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Around my ivied porch shall spring

Each fragrant flower that drinks the dew; And Lucy, at her wheel, shall sing

In russet gown and apron blue.

The village church, among

the trees, Where first our marriage vows were given, With merry peals shall swell the breeze, And point with taper spire to heaven.

SAMUEL ROGERS,

THE BELLS OF SHANDON.

Sabbata pango ;
Funera plango ;
Solemnia clango.

INSCRIPTION ON AN OLD BELL.

With deep affection
And recollection
I often think of

Those Shandon bells,
Whose sounds so wild would,
In the days of childhood,
Fling round my cradle

Their magic spells.

On this I ponder
Where'er I wander,
And thus grow fonder,

Sweet Cork, of thee

With thy bells of Shandon,
That sound so grand on
The pleasant waters

Of the river Lee.

I've heard bells chiming
Full many a clime in,
Tolling sublime in

Cathedral shrine,
While at a glibe rate
Brass tongues would vibrate;
But all their music

Spoke naught like thine.

For memory, dwelling
On each proud swelling
Of the belfry knelling

Its bold notes free,
Made the bells of Shandon
Sound far more grand on
The pleasant waters

Of the river Lee.

I've heard bells tolling
Old Adrian's Mole in,
Their thunder rolling

From the Vatican-
And cymbals glorious
Swinging uproarious
In the gorgeous turrets

Of Notre Dame;

But thy sounds were sweeter
Than the dome of Peter
Flings o'er the Tiber,

Pealing solemnly.
Oh! the bells of Shandon
Sound far more grand on
The pleasant waters

Of the river Lee.

There's a bell in Moscow;
While on tower and kiosk, oh,
In Saint Sophia

The Turkman gets,
And loud in air
Calls men to prayer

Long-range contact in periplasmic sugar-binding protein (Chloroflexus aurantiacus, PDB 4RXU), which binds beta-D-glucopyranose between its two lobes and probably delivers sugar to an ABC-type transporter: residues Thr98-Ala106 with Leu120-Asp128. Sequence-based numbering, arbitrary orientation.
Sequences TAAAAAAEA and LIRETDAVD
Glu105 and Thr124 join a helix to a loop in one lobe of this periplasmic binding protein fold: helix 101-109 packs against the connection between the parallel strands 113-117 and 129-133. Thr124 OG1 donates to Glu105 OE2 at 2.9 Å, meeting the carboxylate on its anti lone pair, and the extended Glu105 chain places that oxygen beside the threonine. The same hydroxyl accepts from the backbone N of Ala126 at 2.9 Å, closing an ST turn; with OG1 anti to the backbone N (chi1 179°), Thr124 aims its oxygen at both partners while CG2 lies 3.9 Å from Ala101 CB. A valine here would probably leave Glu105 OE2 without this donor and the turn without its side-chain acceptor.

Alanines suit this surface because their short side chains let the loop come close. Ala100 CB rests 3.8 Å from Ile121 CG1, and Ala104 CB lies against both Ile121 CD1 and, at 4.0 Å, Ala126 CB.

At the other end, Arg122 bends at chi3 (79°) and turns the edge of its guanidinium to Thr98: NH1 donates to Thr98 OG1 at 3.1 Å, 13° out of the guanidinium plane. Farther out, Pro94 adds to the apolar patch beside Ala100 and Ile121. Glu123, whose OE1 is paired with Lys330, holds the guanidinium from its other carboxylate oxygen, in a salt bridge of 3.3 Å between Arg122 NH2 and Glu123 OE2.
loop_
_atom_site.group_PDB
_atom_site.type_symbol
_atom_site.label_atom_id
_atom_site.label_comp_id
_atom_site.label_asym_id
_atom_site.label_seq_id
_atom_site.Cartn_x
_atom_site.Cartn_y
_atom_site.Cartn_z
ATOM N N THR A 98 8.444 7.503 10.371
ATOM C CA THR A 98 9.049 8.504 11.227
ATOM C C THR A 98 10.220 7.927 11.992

From the tapering summit

Of tall minarets.

Such empty phantom
I freely grant them;
But there's an anthem

More dear to me-
'Tis the bells of Shandon,
That sound so grand on
The pleasant waters

Of the river Lee.

FRANCIS MAHONY

(“* FATHER PROUT").

DOUGLAS, DOUGLAS, TENDER AND TRUE. COULD ye come back to me, Douglas, Douglas,

In the old likeness that I knew,

[graphic]

“Could YE COME BACK TO ME, DOUGLAS, DOUGLAS, IN THE OLD

LIKENESS THAT I KNEW.

I would be so faithful, so loving, Douglas,

Douglas, Douglas, tender and true.

Never a scornful word should grieve ye,

I'd smile on ye sweet as the angels do ;Sweet as your smile on me shone ever,

Douglas, Douglas, tender and true.

O to call back the days that are not !

My eyes were blinded, your words were few; Do

you know the truth now up in heaven, Douglas, Douglas, tender and true ?

I never was worthy of you, Douglas;

Not half worthy the like of you ; Now all men beside seem to me like shadows

I love you, Douglas, tender and true.

Stretch out your hand to me, Douglas, Douglas,

Drop forgiveness from heaven like dew; As I lay my heart on your dead heart, Douglas,

Douglas, Douglas, tender and true.

DINAH MULOCH CRAIK.

THE OLD CLOCK ON THE STAIRS.

SOMEWHAT back from the village street
Stands the old-fashion'd country-seat.
Across its antique portico
Tall poplar trees their shadows throw:
And from its station in the hall
An ancient timepiece says to all,-

“Forever-never !

Never-forever!”

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